What is the Difference Between Crowdfunding and Syndications?
Investing in commercial real estate has become more accessible to investors through the use of crowdfunding and syndications. These terms are sometimes used interchangeably, but they are not the same. Crowdfunding is a tactic of using mass advertising in the hopes of raising capital from a "crowd" outside of one's network; it is the means to attract and engage potential investors to syndicate a real estate opportunity. While crowdfunding advertisements are typically conducted online, it is not necessary to use this method. Crowdfunding has applications that extend beyond securities (think of a donation-based application like GoFundMe), and its use in syndications has grown since the JOBS Act of 2012 legalized publicly advertised offerings.
Crowdfunding is a method of finding investors or funders, whereas syndication is the grouping of these investors into a (real estate) transaction. In a syndicated real estate transaction, the syndicator (hereinafter referred to as "sponsor") sells to investors membership interest in a special purpose entity, typically an LLC, that will own and manage the asset. The sponsor may consist of multiple partners working as the management team and pooling capital from investors. The sponsor contributes the "intellectual capital" and is responsible for all the decision making and work involved with delivering the forecasted investment return to the investors. Because the investors have no responsibility to manage the details of the investment, the investors' involvement is "passive." Investing in a syndication can provide passive investors with several benefits:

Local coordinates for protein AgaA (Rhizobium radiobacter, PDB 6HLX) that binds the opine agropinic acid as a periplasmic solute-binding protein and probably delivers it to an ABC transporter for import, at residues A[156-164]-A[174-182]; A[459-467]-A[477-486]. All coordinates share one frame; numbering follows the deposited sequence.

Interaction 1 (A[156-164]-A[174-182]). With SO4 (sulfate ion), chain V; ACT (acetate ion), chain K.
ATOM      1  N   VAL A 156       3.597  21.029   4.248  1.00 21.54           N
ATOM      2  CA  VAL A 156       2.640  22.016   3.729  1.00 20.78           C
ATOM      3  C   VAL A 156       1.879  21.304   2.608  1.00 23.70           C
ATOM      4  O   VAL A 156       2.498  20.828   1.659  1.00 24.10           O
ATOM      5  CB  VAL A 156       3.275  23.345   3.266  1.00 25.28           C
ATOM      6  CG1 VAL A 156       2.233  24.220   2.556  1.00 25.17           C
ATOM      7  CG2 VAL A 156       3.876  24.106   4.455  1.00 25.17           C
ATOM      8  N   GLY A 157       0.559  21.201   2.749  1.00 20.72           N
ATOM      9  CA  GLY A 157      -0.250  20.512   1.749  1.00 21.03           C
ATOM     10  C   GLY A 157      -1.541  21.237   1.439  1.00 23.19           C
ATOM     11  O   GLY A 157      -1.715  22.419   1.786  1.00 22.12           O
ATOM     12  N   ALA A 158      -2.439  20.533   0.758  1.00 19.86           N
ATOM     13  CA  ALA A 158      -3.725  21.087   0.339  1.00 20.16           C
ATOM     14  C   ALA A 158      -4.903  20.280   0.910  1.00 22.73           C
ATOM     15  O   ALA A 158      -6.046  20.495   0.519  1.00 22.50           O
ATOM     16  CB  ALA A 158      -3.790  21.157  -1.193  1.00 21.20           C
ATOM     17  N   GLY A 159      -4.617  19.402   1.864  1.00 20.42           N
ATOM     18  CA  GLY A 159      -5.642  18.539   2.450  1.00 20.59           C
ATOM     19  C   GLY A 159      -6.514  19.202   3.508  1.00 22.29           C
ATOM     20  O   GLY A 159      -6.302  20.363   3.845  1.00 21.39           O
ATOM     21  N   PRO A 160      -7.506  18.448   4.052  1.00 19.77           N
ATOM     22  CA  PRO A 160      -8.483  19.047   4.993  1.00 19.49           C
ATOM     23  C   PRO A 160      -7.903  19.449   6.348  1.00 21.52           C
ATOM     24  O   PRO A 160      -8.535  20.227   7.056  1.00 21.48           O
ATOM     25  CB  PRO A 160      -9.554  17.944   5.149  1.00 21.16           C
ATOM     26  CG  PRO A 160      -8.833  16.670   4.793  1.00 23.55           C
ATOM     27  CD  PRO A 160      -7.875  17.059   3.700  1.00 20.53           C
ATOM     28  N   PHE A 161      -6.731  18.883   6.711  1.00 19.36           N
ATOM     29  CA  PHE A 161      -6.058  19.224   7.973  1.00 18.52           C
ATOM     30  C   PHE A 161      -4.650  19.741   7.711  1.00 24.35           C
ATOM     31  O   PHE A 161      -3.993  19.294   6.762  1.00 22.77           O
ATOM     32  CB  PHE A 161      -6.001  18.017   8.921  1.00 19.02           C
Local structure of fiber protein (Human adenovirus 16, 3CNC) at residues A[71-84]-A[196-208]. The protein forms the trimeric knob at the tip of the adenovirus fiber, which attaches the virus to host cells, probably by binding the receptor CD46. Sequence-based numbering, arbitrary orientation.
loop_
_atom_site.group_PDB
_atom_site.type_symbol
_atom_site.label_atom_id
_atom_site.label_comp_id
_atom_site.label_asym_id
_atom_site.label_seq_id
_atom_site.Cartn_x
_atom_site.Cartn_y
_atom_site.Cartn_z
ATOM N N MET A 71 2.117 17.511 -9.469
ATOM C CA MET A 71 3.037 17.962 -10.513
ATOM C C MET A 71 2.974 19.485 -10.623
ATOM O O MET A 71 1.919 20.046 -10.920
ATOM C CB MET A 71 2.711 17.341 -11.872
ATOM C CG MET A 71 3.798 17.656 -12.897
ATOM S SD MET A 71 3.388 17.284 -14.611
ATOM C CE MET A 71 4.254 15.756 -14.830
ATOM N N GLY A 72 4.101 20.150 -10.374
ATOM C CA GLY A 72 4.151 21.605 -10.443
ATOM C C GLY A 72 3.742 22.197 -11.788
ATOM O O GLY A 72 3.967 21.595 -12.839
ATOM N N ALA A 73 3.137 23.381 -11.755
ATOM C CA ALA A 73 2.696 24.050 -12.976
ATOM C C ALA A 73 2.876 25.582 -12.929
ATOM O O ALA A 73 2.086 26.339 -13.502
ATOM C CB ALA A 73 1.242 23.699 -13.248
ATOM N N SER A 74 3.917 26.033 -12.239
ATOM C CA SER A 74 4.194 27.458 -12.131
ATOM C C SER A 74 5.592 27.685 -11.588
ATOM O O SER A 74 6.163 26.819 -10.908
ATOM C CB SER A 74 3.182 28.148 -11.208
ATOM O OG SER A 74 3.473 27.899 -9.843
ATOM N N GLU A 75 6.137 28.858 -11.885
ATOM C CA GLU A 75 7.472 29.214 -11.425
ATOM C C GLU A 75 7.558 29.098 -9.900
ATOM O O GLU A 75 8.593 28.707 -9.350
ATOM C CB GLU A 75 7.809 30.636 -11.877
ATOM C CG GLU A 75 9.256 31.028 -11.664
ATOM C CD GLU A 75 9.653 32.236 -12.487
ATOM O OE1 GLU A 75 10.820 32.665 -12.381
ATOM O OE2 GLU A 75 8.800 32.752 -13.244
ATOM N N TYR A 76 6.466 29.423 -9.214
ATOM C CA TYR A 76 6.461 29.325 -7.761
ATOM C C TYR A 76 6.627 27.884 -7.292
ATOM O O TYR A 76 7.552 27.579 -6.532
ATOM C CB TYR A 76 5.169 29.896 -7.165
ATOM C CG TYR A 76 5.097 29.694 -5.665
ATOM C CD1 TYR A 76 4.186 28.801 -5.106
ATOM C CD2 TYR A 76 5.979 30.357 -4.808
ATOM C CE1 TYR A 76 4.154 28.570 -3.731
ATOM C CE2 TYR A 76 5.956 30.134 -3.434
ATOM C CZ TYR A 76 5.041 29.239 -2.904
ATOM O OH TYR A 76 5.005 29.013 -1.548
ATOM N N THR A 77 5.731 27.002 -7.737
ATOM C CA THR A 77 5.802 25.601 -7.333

- ⦿ Benefit from the sponsor's efforts to produce the investment opportunity
- ⦿ Ability to invest with others and pool capital to invest in more significant transactions
- ⦿ Pursue greater investment returns due to larger transaction size
- ⦿ Benefit from having a passive role in the opportunity
The membership interests that are sold to passive investors are classified as securities and subject to regulations governed by the U.S. Securities and Exchange Commission (SEC). Sponsors can legally sell their securities without having a broker-dealer license (also known as the "owner exemption"). Registration is a lengthy and expensive process that is utilized only when taking the offering to the general public. Otherwise, most sponsors choose to qualify their offering under one of two primary SEC exemptions under Regulation D, Rule 506(b) and Rule 506(c).*
- ⦿Rule 506(b) allows up to 35 "sophisticated" investors, but public advertisement of the opportunity is not permitted; the sponsor must have a substantive, pre-existing relationship with the investor prior to the deal. There is no limit on the number of "accredited" investors that may invest.
- ⦿ Rule 506(c), created under the JOBS Act of 2012, allows public advertisement of the opportunity, but all the investors must meet the income or wealth requirements of being "accredited."
Even with the addition of 506(c) to spur capital formation, it is estimated that over 90% of new real estate syndications are done under 506(b). This demonstrates the strong relationship and trust-based environment of these opportunities.
*This is a simplified overview of crowdfunding and syndications and is neither intended to be comprehensive nor legal advice. Check with www.sec.gov for specific criteria of accredited and sophisticated investors. Please consult with a securities attorney prior to engaging in a syndicated opportunity either as a sponsor or passive investor.